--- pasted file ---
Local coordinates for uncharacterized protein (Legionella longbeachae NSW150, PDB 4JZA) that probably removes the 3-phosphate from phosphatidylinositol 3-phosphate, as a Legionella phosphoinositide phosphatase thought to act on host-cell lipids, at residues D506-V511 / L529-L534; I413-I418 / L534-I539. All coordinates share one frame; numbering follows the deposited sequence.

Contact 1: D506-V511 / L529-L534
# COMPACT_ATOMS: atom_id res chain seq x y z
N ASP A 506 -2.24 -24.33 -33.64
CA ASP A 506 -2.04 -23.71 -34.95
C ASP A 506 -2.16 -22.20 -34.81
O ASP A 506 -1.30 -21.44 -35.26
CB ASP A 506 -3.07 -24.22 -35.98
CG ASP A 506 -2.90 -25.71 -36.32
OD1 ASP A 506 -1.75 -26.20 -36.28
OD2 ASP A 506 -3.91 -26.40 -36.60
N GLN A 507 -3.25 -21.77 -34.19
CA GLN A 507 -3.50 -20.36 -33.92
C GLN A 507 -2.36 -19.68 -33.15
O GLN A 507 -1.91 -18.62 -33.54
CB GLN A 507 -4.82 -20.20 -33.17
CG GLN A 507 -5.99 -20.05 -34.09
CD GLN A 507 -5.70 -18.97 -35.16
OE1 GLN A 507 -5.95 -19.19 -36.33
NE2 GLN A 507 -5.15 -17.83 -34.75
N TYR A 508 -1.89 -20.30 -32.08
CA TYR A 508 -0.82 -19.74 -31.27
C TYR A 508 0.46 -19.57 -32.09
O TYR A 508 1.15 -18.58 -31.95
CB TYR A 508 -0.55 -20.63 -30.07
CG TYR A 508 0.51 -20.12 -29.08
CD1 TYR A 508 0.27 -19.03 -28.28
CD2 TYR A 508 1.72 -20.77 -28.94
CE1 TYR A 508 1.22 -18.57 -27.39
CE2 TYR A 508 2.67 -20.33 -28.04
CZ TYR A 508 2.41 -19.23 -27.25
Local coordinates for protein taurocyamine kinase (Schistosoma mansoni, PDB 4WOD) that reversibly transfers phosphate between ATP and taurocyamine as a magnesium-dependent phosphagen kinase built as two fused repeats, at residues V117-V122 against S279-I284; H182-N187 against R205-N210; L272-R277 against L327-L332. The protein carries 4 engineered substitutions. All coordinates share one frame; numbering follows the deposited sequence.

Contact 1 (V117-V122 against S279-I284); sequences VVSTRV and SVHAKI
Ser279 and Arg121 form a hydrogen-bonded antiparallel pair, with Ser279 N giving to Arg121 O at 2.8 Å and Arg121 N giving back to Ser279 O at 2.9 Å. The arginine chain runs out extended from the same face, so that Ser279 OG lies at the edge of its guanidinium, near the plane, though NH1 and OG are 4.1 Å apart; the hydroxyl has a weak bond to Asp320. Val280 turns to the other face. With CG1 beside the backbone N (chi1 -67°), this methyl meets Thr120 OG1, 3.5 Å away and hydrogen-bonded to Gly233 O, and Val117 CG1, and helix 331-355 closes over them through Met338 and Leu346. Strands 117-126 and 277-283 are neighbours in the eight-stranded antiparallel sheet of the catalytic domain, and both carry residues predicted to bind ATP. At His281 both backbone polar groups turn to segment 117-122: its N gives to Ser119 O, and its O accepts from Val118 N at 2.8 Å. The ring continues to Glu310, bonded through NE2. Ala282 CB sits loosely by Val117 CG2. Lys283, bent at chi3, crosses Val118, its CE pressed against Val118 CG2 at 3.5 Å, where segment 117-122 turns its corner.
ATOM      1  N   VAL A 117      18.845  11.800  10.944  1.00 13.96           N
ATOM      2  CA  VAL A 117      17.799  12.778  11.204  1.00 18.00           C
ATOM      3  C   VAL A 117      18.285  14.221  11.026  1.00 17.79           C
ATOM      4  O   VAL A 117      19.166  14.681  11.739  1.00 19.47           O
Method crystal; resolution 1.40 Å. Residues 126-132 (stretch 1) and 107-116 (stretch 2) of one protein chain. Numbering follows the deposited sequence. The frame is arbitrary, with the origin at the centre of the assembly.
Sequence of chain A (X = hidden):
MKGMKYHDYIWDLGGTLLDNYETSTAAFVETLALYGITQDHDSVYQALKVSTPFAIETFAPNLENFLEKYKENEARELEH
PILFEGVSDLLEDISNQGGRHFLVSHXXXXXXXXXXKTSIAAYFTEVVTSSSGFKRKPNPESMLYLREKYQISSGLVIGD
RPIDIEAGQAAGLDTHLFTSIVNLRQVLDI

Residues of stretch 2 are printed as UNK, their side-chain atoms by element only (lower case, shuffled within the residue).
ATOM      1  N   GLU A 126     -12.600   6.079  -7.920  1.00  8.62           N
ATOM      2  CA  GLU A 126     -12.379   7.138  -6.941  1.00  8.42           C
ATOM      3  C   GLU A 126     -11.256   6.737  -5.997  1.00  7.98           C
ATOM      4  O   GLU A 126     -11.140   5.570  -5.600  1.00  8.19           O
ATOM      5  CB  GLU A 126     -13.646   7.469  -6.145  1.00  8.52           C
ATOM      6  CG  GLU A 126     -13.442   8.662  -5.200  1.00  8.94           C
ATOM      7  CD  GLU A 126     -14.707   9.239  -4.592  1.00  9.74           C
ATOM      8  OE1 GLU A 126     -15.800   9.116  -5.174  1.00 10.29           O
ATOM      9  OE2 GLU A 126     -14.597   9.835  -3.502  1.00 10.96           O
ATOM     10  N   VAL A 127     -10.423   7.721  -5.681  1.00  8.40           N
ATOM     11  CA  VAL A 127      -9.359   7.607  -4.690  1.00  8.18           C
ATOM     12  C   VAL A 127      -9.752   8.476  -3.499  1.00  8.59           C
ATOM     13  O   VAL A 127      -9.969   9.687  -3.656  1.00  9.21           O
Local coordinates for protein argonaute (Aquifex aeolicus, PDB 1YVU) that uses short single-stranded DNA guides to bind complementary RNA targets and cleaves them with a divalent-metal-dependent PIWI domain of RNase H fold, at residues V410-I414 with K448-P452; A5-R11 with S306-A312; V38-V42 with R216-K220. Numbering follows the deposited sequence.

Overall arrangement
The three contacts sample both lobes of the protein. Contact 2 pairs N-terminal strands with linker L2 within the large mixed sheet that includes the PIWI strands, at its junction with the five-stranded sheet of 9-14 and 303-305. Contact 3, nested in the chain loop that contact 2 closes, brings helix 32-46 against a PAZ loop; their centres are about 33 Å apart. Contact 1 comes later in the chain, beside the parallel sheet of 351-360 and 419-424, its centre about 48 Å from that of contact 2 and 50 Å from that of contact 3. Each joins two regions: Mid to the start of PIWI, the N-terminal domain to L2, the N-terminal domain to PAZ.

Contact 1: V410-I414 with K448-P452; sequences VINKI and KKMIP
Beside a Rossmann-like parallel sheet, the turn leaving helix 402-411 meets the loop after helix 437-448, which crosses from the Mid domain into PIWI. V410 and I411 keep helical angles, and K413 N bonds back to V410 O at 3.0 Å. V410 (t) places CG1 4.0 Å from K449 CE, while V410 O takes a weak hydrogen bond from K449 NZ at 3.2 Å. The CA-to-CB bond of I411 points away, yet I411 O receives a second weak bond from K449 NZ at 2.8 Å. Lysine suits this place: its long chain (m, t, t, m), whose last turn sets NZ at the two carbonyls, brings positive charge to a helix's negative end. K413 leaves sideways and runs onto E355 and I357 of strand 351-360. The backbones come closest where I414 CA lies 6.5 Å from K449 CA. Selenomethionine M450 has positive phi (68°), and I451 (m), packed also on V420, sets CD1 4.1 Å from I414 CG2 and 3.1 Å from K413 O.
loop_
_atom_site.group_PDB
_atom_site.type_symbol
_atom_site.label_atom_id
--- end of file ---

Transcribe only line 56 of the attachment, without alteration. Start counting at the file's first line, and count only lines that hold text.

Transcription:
ATOM     12  C   VAL A 127      -9.752   8.476  -3.499  1.00  8.59           C